Hugh Finn, a severely brain-damaged man who became the focus of a high-profile debate over the right to die, died today, eight days after the feeding tube that sustained him for 3 1/2 years was removed. He was 44.
Finn died at 10:10 a.m. at the Annaburg Manor Nursing Home in Virginia, said nursing home spokeswoman Lisa Grepps. She declined to release more information.
Finn, a former Louisville, Kentucky, television news anchor, had been unable to eat, communicate, or care for himself since a March 1995 car crash ruptured his aorta, depriving his brain of oxygen.
He was diagnosed as being in a persistent vegetative state with no chance of recovery. In June, Finn's wife and guardian, Michele Finn, told his family she was going to remove the feeding tube that kept him alive. Under Virginia law, food and water may be withheld from people who are in a persistent vegetative state.
Finn's reporting on a similar case in Kentucky prompted him to tell his wife and a friend that he would never wish to live in such a condition.
Mrs. Finn's decision caused a split in the family and sent Finn's brother, John Finn, to court to stop her.
Prince William County Circuit Judge Frank Hoss Jr. ruled Aug. 31 that Mrs. Finn would remain as her husband's guardian and had the right to remove the tube. Hoss gave John Finn until Sept. 30 to appeal the decision to the Virginia Supreme Court.
After news reports of the family's fight, the Department of Health and Human Resources sent a nurse employed by the state to examine Finn. The nurse said that during a visit to Finn's room in the Annaburg Manor Nursing Home in Manassas, he said one word: "Hi."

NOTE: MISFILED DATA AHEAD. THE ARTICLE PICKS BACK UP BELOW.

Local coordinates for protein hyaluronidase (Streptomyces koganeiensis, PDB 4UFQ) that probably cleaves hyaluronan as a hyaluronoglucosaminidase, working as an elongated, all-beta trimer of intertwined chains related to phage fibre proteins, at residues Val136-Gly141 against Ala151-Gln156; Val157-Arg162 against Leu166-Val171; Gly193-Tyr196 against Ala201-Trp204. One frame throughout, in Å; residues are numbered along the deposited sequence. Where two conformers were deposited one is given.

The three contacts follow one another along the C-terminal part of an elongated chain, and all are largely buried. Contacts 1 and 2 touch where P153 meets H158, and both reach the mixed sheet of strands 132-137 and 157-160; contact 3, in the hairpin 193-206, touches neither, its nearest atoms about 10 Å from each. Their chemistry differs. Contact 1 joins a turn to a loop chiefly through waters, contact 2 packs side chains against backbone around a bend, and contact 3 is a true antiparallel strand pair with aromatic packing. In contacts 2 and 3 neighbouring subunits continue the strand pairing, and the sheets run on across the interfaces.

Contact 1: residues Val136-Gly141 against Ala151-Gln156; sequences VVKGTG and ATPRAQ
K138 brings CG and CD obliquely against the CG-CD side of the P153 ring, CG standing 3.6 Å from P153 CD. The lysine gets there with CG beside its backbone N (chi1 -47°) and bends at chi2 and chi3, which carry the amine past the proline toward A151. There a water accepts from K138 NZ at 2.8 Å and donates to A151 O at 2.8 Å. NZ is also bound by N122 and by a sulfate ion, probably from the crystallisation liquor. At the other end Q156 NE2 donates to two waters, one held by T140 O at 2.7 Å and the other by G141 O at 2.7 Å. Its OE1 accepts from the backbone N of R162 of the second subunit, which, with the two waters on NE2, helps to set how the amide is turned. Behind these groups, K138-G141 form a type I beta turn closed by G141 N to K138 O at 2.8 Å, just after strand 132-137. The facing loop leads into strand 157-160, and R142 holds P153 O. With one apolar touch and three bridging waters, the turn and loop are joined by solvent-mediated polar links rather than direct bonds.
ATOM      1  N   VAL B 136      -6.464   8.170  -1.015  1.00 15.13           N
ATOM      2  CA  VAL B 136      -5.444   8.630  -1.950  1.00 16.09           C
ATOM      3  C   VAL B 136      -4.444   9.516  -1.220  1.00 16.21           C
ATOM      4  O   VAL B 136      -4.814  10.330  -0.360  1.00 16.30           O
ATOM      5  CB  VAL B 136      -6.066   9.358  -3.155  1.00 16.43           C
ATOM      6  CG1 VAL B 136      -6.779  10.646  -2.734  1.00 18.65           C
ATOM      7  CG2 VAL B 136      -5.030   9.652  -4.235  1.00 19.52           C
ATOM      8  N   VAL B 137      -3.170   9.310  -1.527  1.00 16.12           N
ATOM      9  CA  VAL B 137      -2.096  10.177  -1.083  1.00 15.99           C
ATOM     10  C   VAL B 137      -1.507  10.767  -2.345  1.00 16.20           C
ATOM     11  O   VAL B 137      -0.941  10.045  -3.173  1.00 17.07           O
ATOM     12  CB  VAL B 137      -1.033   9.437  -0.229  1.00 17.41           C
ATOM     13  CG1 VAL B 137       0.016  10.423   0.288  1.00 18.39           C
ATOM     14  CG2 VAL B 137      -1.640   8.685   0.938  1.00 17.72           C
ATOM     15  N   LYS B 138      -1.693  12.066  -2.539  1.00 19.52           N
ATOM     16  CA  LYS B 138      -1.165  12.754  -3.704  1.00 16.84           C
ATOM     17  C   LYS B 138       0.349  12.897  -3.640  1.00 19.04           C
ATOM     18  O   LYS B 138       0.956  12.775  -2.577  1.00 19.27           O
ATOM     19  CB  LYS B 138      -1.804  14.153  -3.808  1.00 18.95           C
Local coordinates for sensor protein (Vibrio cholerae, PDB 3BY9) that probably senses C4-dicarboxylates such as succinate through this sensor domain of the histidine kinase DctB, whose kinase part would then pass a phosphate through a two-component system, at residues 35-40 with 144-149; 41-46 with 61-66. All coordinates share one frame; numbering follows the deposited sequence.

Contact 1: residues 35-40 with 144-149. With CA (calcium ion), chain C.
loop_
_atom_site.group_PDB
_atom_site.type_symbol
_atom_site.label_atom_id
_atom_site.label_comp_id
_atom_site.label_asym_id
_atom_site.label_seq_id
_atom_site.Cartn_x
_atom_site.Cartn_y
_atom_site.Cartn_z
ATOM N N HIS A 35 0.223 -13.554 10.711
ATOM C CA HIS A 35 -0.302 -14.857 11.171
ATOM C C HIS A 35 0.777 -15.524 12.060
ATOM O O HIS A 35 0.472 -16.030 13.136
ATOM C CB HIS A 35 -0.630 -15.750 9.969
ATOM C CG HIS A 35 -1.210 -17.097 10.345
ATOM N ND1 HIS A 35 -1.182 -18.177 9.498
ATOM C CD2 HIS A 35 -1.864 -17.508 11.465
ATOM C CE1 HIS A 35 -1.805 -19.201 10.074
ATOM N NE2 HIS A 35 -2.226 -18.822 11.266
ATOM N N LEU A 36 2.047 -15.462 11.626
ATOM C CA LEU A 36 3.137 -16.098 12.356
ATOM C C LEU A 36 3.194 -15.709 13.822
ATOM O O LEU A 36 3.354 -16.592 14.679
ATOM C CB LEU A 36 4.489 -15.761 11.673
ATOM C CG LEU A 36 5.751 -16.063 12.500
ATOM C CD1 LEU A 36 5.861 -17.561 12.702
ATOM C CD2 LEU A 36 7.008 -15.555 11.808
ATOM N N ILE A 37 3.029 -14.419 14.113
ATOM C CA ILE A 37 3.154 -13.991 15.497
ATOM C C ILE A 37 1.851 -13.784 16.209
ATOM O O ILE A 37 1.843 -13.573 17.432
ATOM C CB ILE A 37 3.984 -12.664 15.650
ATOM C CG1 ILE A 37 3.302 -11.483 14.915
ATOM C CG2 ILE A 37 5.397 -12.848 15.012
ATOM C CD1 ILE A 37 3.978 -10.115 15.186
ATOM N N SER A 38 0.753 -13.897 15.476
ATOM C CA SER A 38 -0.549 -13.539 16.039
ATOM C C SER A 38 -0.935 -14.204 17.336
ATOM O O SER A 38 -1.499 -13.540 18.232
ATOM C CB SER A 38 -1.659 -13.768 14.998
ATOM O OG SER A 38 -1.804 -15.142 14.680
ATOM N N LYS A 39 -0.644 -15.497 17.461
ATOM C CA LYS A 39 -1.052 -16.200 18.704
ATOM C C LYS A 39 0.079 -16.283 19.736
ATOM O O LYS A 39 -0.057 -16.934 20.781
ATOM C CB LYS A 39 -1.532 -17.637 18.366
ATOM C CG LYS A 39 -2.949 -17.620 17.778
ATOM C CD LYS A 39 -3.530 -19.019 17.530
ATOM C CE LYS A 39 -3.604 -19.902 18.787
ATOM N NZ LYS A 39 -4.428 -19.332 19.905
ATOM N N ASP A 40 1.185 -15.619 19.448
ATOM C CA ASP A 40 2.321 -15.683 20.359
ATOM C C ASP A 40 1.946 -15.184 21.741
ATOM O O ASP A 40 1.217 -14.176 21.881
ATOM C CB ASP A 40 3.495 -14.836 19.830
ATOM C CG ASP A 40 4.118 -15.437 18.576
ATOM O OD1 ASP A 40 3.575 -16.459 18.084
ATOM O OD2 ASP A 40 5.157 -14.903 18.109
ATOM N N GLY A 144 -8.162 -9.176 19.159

On Sept 28, the Finn family announced that it had dropped its opposition to Michele Finn's plan to remove the feeding tube. John Finn decided not to appeal.
That didn't stop the state, however. On the basis of the nurse's report, Gov. Jim Gilmore filed an appeal minutes before the deadline expired challenging Finn's diagnosis and contending that withholding food and water from him would amount to euthanasia, which is illegal in Virginia.
After an emergency midnight hearing, Hoss flatly rejected the state's arguments, and the family removed the feeding tube a few hours later at the nursing home where Finn had been since February 1996.
Michele Finn angrily denounced Gilmore after the hearing for meddling in the family's mournful ordeal, but Gilmore announced at an Oct. 1 news conference that he would ask the Virginia Supreme Court to order Finn's feeding tube to be reinserted.
The state filed its appeal on Oct. 2, and three hours later the justices refused Gilmore's request, upholding Hoss' finding that withholding food did not amount to mercy killing. Gilmore said the state would not appeal the matter further.
Finn was born May 20, 1954 in Wilkes-Barre, Pa., the third of eight brothers and sisters. His father ran a music store and Finn, an Eagle scot, played the piano.
He started his broadcast career at radio stations near his home and broke into television as a weatherman at WBRE-TV in Wilkes-Barre. He met Michele Glazier at a state Junior Achievement convention, and they married in 1981.
Finn worked at WAVE-TV in Louisville from that year until 1994, when he was forced out in a shakeup, Mrs. Finn said. At the time, he was hosting a morning show and was noon news anchor.
Before the accident put him in a persistent vegetative state, he started an Internet sports news service.
Finn was transferred to Annaburg after several months of attempted rehabilitation to be near his parents and several siblings.
He is survived by his wife and two daughters Bridget, 8, and Keeley, 12, who live in Louisville. He is also survived by his parents, Thomas and Joan Finn; brothers Tom, Brian, Edward, Joseph and John; and sisters Karen Finn and Eileen Colarusso.
Written by Dale Hopper
©1998 The Associated Press. All Rights Reserved. This material may not be published, broadcast, rewritten, or redistributed